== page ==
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His original headstone which is on display in the Campus Martius Museum displays a soul effigy with the legend; Here lyes the body of Abel Sherman who fell by the hand of the savage on the 15th of August 1794, and in the 50th year of his age.

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Boothill Graveyard in Arizona contains the final resting place of three men killed at the O.K. Corral gunfight, the most famous gunfight in old west history although it only lasted 30 seconds. A group of outlaws faced a number of lawmen at a distance of approximately 6 feet.

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Boothill also contains the gravestone of John Heath, tried and sentenced to life in prison for his part in organizing the robbery and subsequent murder of four people in a general store in Bisbee, Arizona. Unsatisfied with the lenient sentence, a lynch mob forcibly removed him from jail and hanged him. His five accomplices awaiting execution were duly hanged.

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Rounding out this post with a little humour on the tombstone of Lester Moore who was a Wells Fargo Agent in Naco, Arizona. He was killed when a customer became irate over the condition of a package he had come to collect. Before he died, Moore managed to kill Hank Dunstan with a single bullet.

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Forest Hills Cemetery

Located on Forest Hills Avenue/Morton Street, Boston, MA, USA, this cemetery was founded in 1848. It is a superb example of 19th century design of a rural garden cemetery, and a cultural change from the severe style of the burial grounds in colonial New England.

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The active cemetery of 250 acres is so large that pathways have been named. It is listed on the National Register of Historic Places.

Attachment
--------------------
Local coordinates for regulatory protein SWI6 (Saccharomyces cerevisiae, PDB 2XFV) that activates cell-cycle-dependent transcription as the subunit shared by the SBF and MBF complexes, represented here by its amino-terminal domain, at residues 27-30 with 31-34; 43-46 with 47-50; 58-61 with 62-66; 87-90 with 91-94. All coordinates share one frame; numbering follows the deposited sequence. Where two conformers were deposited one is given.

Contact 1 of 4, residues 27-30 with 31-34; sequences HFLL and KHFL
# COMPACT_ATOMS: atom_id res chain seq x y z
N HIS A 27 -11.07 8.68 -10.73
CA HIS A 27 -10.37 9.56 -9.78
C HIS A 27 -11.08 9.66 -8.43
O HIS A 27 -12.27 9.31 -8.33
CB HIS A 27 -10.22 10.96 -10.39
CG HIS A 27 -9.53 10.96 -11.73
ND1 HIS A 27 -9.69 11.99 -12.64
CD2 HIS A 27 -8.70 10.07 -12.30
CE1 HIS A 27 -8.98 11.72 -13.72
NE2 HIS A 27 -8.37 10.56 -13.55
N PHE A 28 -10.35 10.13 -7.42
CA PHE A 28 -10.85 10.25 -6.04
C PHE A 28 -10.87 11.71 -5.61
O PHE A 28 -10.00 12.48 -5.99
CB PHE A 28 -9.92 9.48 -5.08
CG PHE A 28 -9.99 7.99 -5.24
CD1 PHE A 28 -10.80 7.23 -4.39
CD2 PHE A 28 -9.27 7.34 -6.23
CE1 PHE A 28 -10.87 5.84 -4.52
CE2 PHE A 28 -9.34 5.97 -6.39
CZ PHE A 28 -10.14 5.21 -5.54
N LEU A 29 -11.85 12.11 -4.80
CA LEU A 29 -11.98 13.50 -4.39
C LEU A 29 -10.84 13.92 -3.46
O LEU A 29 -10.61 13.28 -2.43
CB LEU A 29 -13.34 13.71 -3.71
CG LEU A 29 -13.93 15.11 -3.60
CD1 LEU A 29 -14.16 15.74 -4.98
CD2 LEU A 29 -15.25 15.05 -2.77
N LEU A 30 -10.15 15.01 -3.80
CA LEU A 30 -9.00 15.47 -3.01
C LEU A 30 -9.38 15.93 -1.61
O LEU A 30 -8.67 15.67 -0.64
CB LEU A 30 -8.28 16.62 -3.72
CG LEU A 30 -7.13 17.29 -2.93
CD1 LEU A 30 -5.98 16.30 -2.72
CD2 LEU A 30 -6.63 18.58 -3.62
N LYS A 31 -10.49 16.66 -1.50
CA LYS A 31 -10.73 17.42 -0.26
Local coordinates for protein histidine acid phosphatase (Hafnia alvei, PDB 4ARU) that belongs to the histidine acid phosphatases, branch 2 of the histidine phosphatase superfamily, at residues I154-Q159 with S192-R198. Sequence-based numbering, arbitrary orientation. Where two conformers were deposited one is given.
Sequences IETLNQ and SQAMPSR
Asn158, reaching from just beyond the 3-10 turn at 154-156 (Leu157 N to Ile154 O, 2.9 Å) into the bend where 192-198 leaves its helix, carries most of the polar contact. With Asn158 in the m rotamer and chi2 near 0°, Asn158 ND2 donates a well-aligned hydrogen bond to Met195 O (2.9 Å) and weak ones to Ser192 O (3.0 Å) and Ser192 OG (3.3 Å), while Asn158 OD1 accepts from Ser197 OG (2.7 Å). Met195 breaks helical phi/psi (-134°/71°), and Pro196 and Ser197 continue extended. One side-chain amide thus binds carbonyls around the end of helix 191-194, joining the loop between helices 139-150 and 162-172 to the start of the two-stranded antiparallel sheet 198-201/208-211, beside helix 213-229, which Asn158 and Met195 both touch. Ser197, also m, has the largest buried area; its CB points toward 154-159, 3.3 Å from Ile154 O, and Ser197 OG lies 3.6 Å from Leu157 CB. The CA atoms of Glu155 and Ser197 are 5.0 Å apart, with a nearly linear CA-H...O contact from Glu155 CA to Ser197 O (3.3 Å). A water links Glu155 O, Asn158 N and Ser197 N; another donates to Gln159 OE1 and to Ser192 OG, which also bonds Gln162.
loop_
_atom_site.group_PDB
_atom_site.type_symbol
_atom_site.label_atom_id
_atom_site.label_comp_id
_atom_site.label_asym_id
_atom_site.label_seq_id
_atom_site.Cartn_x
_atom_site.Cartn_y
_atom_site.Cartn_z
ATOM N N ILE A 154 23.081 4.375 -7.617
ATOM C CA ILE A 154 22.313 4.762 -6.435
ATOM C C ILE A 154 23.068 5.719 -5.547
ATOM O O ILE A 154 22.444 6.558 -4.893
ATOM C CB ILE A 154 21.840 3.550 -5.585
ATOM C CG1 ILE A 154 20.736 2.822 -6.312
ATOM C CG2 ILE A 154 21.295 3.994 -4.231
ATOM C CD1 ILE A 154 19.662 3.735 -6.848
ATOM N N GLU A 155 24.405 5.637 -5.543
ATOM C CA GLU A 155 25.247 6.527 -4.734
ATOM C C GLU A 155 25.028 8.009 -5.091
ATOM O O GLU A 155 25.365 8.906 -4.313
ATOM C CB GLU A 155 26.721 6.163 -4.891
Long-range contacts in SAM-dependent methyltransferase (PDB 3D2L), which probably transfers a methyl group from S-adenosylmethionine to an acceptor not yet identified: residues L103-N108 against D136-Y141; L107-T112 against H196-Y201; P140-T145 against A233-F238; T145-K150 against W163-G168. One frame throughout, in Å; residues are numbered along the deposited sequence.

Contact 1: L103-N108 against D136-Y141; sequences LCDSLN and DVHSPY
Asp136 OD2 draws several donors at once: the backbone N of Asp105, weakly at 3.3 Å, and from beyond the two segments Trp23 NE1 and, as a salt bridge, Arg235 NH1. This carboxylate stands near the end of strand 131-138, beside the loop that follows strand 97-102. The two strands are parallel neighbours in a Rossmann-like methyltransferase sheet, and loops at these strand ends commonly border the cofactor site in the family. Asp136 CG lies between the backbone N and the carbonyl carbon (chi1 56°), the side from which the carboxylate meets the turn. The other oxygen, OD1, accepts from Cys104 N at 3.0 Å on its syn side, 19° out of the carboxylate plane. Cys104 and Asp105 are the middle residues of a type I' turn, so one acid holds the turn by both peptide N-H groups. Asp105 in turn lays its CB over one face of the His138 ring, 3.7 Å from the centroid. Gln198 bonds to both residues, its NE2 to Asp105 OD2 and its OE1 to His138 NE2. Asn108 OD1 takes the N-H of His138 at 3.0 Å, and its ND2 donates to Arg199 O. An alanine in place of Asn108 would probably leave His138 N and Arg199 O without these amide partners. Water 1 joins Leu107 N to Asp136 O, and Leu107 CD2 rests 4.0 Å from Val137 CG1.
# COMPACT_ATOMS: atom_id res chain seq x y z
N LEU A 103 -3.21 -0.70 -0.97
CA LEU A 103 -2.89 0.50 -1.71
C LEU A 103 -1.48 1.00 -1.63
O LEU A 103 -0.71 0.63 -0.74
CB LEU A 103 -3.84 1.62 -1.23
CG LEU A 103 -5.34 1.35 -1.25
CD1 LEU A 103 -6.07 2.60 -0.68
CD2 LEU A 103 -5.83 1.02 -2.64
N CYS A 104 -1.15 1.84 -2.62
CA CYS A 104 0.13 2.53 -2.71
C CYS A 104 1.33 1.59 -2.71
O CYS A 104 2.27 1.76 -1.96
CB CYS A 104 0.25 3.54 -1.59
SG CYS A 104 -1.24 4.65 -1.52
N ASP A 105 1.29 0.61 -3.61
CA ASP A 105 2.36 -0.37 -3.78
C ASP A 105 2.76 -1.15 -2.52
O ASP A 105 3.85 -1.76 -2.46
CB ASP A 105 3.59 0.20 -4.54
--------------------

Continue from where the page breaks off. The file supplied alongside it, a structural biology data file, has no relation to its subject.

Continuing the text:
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There are numerous commissioned sculptures throughout the graveyard. The Sculpture Path was created to allow visitors a special place where they could enjoy a magnificent landscape while visiting friends and family.

The Sentinel by Fern Cunningham. This statue commemorates the artist’s African ancestors and strong women in her family.

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Removed from the Roxbury tomb in Boston Common in 1895

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Remember
Edward Mcclure Peters Jr.
First Lieutenant 16th US Infantry
Commanding Second Company Machine Gun
Battalion, First Brigade, First Division,
American Expeditionary Force
Born On Christmas Day 1892. Killed In Action
At Seicheprey In Lorraine While Trying
To Protect His Men. March 11, 1918
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In 1999, the Forest Hills Educational Trust developed the annual Lantern Festival in 1999 to remember family and friends during a moving ceremony inspired by Buddhist ritual. At dusk, people release hundreds of glowing lanterns bearing personal message onto Lake Hibiscus (located in the center of the cemetery) and watch them float away as the sun sets.

 

Persecuted for Wearing the Beard

Joseph Palmer, a veteran of the War of 1812 and farmer from NoTown, Fitchburg, Massachusetts died in 1873. He is buried in Evergreen Cemetery, North Leominster, Worcester County, Massachusetts, USA. His gravestone bears a portrait of him sporting a large beard with the legend, Persecuted for Wearing the Beard.

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Seems outrageous but when beards went out of fashion in the early 18th century, men who continued to wear a beard were considered lunatics and eccentrics with poor hygiene. He was nicknamed the Old Jew by the village denizens and accused of looking like the devil; to which he replied that Jesus wore a beard.

In 1830, four men armed with razors and scissors attacked Palmer in an attempt to shave him. His successful attempt to fight them off using a jackknife brought him to court where he was charged with unprovoked assault. When he refused to pay the fine he was jailed for a year.

Even in prison the relentless attempts to make him lose his beard continued. Palmer spoke out about prison conditions and his treatment, and fought for his right to free speech proclaiming his innocence. The county authorities and the judge eventually offered to repeal his sentence, but Palmer was steadfast until his mother pleaded with him to come home.

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As with all trends, beards were once again fashionable by 1873, the year of his death. He died at age 84.